Once upon a time there was an old mother pig with three little pigs and not enough food to feed them. When they were old enough, she sent them out into the world to seek their fortunes. Before she said goodbye, she warned them to beware of the Big Bad Wolf.

The first little pig decided to settle down and build a house of straw. The other little pigs looked worried and reminded him of the Big Bad Wolf.

“Houses have been blown down before,” said the first pig. “How do we know it’s wolves? I heard that thirty years ago we thought it was bears. It might be the Sun.” And the first pig built his house of straw.

The second little pig decided to build a house of sticks. “Are you sure that’s wise?” asked the third little pig. “Of course,” said the second little pig. “I am merely waiting for a new solution.  We will soon innovate our way to wolf-proof technology. Disrupt wolves. Have you heard of the blockchain?”

The third little pig, not wishing to hear more about the blockchain, gently pointed out that sticks were no more likely to withstand a wolf than straw. “The only way to innovate,” said the second pig, “is to do everything exactly as before. Anything else would kill the entrepreneurial spirit.” And the second pig built his house of sticks.

The third little pig walked on down the lane, meeting and talking with other creatures along the way, and collecting loose bricks and stones as she found them. With the help of her new friends, she worked hard and built a sturdy brick house with room for all.

The next day the Big Bad Wolf came upon the lane where the three little pigs lived; and he saw the straw house and smelled the pig inside. Knocking on the door, he called,

“Little pig! Little pig! Let me in!”

But the pig saw the wolf through the keyhole and answered,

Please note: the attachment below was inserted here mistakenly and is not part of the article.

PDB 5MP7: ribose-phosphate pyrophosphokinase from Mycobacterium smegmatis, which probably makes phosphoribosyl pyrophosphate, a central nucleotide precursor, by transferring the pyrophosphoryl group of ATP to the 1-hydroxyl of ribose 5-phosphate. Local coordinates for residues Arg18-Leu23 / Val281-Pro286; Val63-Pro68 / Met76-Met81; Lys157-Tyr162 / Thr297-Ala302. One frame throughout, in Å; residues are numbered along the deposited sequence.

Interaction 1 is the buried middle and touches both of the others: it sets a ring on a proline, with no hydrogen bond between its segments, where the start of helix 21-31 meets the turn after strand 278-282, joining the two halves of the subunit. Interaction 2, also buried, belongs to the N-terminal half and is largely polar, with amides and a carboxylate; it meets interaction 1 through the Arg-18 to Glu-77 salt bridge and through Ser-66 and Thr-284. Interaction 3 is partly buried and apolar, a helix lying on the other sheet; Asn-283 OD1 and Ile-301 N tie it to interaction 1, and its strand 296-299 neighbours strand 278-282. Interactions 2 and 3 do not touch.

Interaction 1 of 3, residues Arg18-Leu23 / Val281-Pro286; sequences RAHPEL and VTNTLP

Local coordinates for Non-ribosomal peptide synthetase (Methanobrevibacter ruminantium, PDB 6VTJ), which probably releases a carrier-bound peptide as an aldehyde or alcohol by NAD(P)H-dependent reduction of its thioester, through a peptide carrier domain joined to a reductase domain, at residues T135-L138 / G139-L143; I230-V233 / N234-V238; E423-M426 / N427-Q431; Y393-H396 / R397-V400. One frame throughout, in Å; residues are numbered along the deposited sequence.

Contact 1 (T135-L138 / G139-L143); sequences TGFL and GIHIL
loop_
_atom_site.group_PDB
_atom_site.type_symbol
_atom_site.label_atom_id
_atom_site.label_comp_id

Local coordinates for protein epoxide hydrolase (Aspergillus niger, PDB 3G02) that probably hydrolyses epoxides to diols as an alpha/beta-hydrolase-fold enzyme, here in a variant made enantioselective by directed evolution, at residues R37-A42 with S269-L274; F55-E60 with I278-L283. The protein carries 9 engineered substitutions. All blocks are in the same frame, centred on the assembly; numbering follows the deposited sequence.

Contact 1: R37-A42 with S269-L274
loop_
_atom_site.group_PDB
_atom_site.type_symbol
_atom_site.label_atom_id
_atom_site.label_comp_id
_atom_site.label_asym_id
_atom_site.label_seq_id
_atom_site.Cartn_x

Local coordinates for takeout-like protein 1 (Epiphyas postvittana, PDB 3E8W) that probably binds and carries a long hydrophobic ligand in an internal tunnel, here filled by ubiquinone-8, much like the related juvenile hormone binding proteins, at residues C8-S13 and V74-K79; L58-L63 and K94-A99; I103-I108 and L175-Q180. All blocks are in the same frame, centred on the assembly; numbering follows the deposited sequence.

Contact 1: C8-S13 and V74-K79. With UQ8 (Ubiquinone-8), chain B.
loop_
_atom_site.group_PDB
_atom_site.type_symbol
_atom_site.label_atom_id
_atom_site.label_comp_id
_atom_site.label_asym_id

“Not by the hair of my chinny-chin chin!” {which, it should be noted, is not a recommended protocol for wolf safety).

The wolf took a deep breath and cried,

“Then I’ll huff, and I’ll puff, and I’ll blow your house down!”

And so he did. The little pig ran as hard as he could and escaped to hide with the second little pig.

The wolf continued down the lane until he came to the home of the second little pig. He knocked on the door and shouted,

“Little pigs! Little pigs! Let me in!”

And they responded

“No! No! No! Not by the hairs on our chinny chin chins.”

Which was, as you imagine, every bit as effective as before. The wolf huffed, and he puffed, and he blew the house of sticks down! The two little pigs ran as fast as their trotters could carry them until they came to the house of the third little pig and her friends.

The three little pigs were now very frightened, because they knew the wolf had not eaten all day and was now very hungry. He knocked on the door and roared,

“Little pigs! Little pigs! Let me in!”.

“Not by the hairs on our…”

“Not right now, please. We are working to set appropriate boundaries,” interrupted the third little pig.

The ravenous wolf huffed, and he puffed. He puffed and he huffed. He huffed and he huffed but try as he might, he simply could not blow the brick house down. Out of breath, he stopped to rest.

The door of the brick house opened and the third little pig emerged looking very happy. She looked at the wolf, who was too surprised to eat her, and pointed to the windmill outside the house. The wolf’s huffing and puffing had generated enough power to boil a pot of water! The little piggy put the cover on and cooked up a dinner of locally sourced vegetables, which she shared with the wolf and her friends.

From that day onward, the wolf lived happily with the other creatures in the brick house and enjoyed a meaningful career huffing and puffing at the windmill every day. The two little pigs were allowed to remain in the brick house, which they happily decided had been their idea all along. And, once they had learned to do their chores without being asked and to refrain from explaining bricks to the third little pig or interrupting the other creatures, they all lived happily ever after.

Note: Climate change is real and dangerous. While technology and innovation are important tools to confront the crisis, we can’t wait for a technological silver bullet to stabilize global temperatures. And we don’t have to! In fact, most of the technological solutions we need already exist. What’s required is political will, organization, and leadership—especially the revolutionary potential of women and girls. Check out Project Drawdown for a list of actionable climate solutions we can implement right now.